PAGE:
Souljacker Album reviews.
Release Date: 09.24.01 (UK) 01.02 (U.S.)
Record label: dreamworks
by: peter naldrett - uk correspondent
All too often the quality bands leave three or four years between their albums, so we should all be highly delighted that the Eels have graced the charts with their second album in little over 18 months.
Souljacker, named after the medias nickname for a serial killer in the 1990s, is a darker affair than Daisies Of The Galaxy, returning them back to the firmer roots of their foundation album Beautiful Freak and the follow-up, Electro-Shock Blues. But Souljacker is more mature than these first two recordings, even if it does harbour a similar gloomy feel that E seemed to have left behind in the years after his mothers death.
The depressing sound of "Woman Driving, Man Sleeping" and "Fresh Feeling" are performed in the typical Eels style that leave you pensive, but with a memorable tune in the head, soon finding yourself singing along. The classics on Souljacker are many, and typified by "Dog Faced Boy," an opener that introduces us to their new deep bass sound, which keeps making an appearance elsewhere on the record.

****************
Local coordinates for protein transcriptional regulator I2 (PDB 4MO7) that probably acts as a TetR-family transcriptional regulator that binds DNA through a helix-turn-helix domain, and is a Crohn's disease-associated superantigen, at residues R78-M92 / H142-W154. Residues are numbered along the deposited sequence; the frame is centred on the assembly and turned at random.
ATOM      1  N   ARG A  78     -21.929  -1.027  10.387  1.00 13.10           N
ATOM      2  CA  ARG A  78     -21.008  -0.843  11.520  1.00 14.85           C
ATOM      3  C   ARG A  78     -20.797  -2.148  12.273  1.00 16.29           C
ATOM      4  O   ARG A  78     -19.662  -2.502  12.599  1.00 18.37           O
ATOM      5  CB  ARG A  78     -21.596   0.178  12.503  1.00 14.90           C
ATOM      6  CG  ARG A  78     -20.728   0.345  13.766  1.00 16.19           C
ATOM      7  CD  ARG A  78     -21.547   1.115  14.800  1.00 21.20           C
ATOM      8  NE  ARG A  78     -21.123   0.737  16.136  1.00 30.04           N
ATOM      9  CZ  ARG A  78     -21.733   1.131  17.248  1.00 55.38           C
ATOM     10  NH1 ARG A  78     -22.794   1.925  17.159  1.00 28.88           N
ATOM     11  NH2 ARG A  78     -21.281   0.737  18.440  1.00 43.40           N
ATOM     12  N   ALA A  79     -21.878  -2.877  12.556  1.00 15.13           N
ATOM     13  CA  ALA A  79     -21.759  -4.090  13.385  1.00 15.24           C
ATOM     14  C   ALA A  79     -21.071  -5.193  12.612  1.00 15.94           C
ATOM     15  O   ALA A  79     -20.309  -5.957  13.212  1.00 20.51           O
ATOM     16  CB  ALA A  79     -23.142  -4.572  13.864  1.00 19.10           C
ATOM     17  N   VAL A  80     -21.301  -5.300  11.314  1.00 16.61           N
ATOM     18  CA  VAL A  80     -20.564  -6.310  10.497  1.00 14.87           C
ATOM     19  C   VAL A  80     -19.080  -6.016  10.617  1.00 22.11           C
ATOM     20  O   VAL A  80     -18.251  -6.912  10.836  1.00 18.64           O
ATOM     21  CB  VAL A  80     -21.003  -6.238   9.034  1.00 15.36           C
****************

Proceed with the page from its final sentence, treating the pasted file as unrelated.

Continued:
"Bus Stop Boxer" is also a carefully crafted tune with a haunting guitar and brilliantly sung chorus, while "Jungle Telegraph" is a manic rush of a track about a man who is born in a storm, grows up to be a prostitute, kills a man and runs off to Africa to live his life out high in a tree. Work that one out if you can, but the Mississippi interlude in the middle of it is a sheer delight, just like the Latin influence that carves "Thats Not Really Funny" into such a remarkable song.
The "Souljacker" murderer was so named because he claimed to steel the souls of the people that he had killed, and part of the newly bearded Es mission was to show that living in a soulless world was empty and ugly, a theme definitely explored in "World Of Shit."
The Eels may not be everybodys cup of tea, they are not upbeat, you cant really dance to them and some tracks are so depressing that all sharp instruments should be hidden away before you listen to it in case you try to harm yourself. But the repeated musical and vocal quality of their albums cannot be ignored, and Souljacker simply builds on the impressive foundations they had already laid. 02-Oct-2001 10:12 PM